For homeowners who are struggling to afford their monthly mortgage payments, ‘mortgage to lease’ or ‘deed for lease’ is an option for a select few. Fannie Mae introduced a rent-back program in 2009, and this year, both Bank of America and CitiMortgage announced that they would try a similar approach in a handful of markets. The programs are basically an extension of what’s known as “deed in lieu of foreclosure.” In this process, the lender agrees not to foreclose if the homeowners simply hand over the deed to their property.
The new element is a rental option: after relinquishing the deed, homeowners who meet certain requirements may sign a lease to stay on as renters for one to three years (depending on the lender). This option is a good fit for families seeking to stay in their homes and keep their children in the same school district. Borrowers benefit because a deed-in-lieu looks better than a foreclosure on a credit report, and outstanding mortgage debt is forgiven.
To qualify, applicants must not be more than 11 payments past due on their mortgage, and must be able to pay fair-market rent without spending more than 31 percent of their gross income. Properties with second mortgages are ineligible, as are properties in areas where zoning or homeowners’ associations prohibit rentals. The condition of the property is also a factor.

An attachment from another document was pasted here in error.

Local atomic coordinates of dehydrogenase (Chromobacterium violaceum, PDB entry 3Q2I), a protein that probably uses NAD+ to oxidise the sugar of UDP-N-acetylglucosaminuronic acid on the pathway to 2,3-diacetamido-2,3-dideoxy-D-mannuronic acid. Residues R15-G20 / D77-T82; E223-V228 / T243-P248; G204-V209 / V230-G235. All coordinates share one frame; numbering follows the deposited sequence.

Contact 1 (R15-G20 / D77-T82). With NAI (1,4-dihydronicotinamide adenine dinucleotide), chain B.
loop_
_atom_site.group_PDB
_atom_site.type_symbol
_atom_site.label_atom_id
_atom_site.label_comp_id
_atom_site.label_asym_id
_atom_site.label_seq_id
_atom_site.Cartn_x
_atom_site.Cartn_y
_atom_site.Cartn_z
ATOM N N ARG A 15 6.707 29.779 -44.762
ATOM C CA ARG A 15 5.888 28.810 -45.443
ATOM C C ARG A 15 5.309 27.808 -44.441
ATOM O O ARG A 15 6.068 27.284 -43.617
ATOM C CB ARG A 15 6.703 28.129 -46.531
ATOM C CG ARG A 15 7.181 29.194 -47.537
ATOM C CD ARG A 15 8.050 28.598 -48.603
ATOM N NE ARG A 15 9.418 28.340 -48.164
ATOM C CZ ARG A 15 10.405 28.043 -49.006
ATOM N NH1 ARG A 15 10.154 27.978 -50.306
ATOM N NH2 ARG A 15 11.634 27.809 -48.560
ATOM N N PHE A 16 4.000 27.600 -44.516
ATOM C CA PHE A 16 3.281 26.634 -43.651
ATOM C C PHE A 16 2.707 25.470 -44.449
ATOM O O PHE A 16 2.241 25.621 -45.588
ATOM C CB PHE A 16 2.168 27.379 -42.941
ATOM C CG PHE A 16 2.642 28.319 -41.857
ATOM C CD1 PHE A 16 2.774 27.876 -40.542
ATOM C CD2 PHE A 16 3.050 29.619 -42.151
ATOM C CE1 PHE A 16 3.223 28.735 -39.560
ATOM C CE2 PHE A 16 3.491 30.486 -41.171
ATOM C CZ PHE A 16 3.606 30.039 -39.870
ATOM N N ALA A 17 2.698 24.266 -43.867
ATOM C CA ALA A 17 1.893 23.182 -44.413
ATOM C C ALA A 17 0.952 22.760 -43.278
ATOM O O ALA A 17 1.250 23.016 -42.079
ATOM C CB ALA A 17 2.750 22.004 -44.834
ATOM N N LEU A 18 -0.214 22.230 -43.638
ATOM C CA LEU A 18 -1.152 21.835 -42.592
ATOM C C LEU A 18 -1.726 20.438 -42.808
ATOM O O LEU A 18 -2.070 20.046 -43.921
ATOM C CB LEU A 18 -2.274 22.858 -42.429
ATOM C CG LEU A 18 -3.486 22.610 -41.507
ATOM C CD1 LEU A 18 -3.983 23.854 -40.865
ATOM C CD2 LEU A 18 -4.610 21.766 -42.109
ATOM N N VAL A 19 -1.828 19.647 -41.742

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Choosing the right attorney can make the difference between whether or not you can keep your home. A well-qualified attorney will not only help you keep your home, but they will be able to negotiate a loan that has payments you can afford. Foreclosure defense attorney, Timothy Kingcade has helped many facing foreclosure alleviate their stress by letting them stay in their homes for at least another year, allowing them to re-organize their lives. If you have any questions on the topic of foreclosure please feel free to contact me at (305) 285-9100. You can also find useful consumer information on the Kingcade & Garcia, P.A. website at www.miamibankruptcy.com.